I recently had a chance to catch up in person with a good friend of mine, who is the founder and CEO of a mid sized technology company with about 100 employees. It had been about three years since we’d spoken, and at that time the company he’d started years before was occupying every aspect of his life. He was being pulled in every direction at work and putting in excessively long hours to the point where one might think he was living in the office. Needless to say, he seemed very stressed the last time we spoke.
As with most entrepreneurs, he has several other endeavours or side hustles to which he devotes his spare time. One of these ventures had brought him to Santa Barbara for the day to meet with a vendor, and we made some time to catch up.
As we sat in a small bar by the beach drinking beers, I was struck by just how relaxed he appeared. He seemed less tense, he wasn’t checking his phone every thirting seconds. … heck, he was even laughing and smiling – something that was absent from our last conversation.
Curiosity got the better of me, and I rather bluntly pointed out his new demeanor and asked him what had changed.
“Well, it’s a funny thing”, he said. “About two years ago, I got together with a group of colleagues and personally invested in another company. Almost immediately after receiving our check – which was slated for investment to increase capacity, the CEO gave himself a pay raise and a bonus totaling almost the entire investment. He took nearly every penny. ” He went on to describe his sense of responsibility to the other investors, the lawsuit that they filed, and the subsequent legal actions that followed.
“The lawsuit consumed every aspect of my life. I didn’t have time to spend on my company, I was so entrenched with the lawyers trying to recover our investment. This went on for some time.“ He continued.
“But a funny thing happened. The team at my company stepped up in my absence. All of the tasks and responsibilities that I thought only I could do … well, my team did them.”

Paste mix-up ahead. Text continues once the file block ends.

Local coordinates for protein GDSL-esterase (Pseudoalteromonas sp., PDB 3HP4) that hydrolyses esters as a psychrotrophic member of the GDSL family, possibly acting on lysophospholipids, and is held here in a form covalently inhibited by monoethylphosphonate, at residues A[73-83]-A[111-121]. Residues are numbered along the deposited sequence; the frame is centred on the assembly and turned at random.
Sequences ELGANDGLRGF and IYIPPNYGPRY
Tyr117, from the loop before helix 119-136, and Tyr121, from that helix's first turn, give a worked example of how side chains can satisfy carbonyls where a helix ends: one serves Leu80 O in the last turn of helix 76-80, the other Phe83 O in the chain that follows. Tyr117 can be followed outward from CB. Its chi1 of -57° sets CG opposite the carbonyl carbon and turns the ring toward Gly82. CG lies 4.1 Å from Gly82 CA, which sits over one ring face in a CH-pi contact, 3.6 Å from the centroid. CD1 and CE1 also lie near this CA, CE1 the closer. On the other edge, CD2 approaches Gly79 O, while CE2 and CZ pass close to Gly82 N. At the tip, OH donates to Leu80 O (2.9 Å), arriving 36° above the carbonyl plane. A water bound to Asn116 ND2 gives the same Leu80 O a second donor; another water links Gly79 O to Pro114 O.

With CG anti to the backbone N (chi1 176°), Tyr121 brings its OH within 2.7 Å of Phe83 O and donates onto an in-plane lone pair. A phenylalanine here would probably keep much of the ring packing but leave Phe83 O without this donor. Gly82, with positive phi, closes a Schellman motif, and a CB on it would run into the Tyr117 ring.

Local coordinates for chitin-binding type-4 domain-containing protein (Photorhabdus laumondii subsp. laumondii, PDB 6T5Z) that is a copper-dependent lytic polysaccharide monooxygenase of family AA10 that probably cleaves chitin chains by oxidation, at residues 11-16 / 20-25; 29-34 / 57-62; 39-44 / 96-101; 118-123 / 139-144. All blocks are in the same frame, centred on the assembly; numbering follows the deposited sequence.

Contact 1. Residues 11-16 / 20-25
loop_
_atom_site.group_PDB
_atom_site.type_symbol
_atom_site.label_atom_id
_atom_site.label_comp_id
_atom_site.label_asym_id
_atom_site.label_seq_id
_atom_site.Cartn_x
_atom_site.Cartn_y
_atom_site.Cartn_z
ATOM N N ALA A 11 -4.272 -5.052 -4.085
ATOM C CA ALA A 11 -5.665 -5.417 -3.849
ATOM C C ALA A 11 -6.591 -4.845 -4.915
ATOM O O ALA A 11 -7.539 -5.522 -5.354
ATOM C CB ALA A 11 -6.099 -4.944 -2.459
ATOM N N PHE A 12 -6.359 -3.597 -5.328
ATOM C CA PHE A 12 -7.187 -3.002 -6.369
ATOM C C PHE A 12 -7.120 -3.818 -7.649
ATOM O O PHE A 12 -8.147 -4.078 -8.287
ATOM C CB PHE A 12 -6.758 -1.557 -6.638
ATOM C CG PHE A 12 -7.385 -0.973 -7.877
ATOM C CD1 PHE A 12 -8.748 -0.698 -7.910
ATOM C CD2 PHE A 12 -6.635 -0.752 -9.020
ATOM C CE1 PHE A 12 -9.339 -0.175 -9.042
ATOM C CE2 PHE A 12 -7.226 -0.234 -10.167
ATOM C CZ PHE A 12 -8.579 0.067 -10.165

He went on to explain that now that his team was taking over the repetitive tasks he used to do, he was free to do other things to help the company grow. Their previously impressive growth was even more impressive, as they continued to capture market share from competitors.
This is the perfect example of a Forcing Factor. Forcing Factors are events that happen, often outside of our control, and force us to make changes. The recent global pandemic is a perfect example. People who would never shop for groceries online, or use video chat to communicate, are now being forced to do so in order to get what they want and need. The pandemic is a forcing factor. They can happen to business owners, and consumers. Sometimes we call them “ah ha” moments; the exact moment when it all clicks.
I’ll never forget the moment I realized the value of texting. “Back in the day”, I didn’t understand texting. All of the phones were flip phones, and to text someone you had to type out the message using a numeric keypad. Want to type the letter C? Hit the number 2 button three times.
I would think to myself “Why text someone when you could just call them. Calling is so much easier.” Then one night I went to a club to meet some friends. As I made my way through the club looking for them, I tried to call them. The music was so loud you couldn’t hear the conversation. I stood in the middle of the dancefloor, the phone up to my right ear and my index finder in my left ear, yelling “hello? … hello!”.
And then I got a text. “Second floor, right side, tbl 34”. And suddenly I realized the value of texting. The loud music had been a Forcing Factor which pushed me out of my comfort zone and forced me to use something that I wasn’t accustomed to using.
The great thing about Forcing Factors is that you don’t have to wait for them passively. You can engineer forcing factors, and push yourself outside of your comfort zone to make them happen.
- You start by identifying an action or activity that is standing between you and your goals. I call this “The Blocker”.
- Then you identify what enables The Blocker. I call this (very creatively) “The Enabler”.
- Then you disable The Enabler.
It’s just that simple.
For example, let’s say that you identity that constantly checking email is keeping you from getting your work done in a timely manner. You’d then identify what enables you to check email (perhaps it is having a computer on, or having Internet access, or having the email client open). And then you’d simply disable that enabler. So in this example, maybe turning off the computer and Internet will inhibit your ability to do work, so perhaps you just set an autoresponder that you’re only available by phone for emergencies and you close the email client. You’ve just become your own Forcing Factor.